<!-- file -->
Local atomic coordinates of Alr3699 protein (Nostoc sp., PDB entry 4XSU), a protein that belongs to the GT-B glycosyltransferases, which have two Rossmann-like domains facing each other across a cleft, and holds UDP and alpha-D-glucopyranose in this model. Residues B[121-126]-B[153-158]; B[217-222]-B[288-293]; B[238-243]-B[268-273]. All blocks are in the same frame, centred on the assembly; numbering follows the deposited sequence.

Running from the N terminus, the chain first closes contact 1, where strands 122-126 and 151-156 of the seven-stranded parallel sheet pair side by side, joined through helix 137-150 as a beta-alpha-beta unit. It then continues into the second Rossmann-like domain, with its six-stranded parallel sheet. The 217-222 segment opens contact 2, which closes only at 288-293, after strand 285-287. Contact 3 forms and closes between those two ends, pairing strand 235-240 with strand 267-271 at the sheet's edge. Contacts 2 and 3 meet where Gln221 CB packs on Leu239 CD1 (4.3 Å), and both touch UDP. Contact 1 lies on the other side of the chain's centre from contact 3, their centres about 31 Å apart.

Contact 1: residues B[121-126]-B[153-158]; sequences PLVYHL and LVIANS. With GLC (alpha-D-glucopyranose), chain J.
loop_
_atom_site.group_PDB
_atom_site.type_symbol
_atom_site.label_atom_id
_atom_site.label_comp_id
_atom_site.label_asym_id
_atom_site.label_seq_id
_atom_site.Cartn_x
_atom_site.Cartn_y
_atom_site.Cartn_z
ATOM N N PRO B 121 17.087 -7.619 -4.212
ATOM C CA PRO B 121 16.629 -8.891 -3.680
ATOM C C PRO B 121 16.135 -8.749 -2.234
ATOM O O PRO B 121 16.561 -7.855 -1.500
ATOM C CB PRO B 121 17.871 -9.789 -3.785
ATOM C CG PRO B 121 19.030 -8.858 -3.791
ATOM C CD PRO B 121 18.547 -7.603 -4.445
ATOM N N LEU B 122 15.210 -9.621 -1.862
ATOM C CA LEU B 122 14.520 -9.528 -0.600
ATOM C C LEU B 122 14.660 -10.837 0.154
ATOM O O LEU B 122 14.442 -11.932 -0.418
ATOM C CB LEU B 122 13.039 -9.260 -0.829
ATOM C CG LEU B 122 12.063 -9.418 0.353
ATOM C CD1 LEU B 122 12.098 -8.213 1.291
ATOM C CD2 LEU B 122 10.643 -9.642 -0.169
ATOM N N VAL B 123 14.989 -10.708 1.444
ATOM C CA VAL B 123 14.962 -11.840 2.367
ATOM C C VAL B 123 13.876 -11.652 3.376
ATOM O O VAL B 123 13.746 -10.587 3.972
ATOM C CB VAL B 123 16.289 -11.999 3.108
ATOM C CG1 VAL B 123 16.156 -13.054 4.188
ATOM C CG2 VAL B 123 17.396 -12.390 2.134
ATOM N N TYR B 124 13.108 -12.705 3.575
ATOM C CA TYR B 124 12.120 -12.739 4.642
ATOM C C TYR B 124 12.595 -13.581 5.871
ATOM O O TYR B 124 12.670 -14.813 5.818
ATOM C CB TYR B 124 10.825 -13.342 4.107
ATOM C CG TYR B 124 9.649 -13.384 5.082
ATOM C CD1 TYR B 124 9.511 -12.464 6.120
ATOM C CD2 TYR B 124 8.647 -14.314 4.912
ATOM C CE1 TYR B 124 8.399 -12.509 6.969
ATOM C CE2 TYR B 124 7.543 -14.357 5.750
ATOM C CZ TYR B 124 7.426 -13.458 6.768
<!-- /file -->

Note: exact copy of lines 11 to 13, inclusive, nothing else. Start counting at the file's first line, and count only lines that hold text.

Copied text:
_atom_site.Cartn_x
_atom_site.Cartn_y
_atom_site.Cartn_z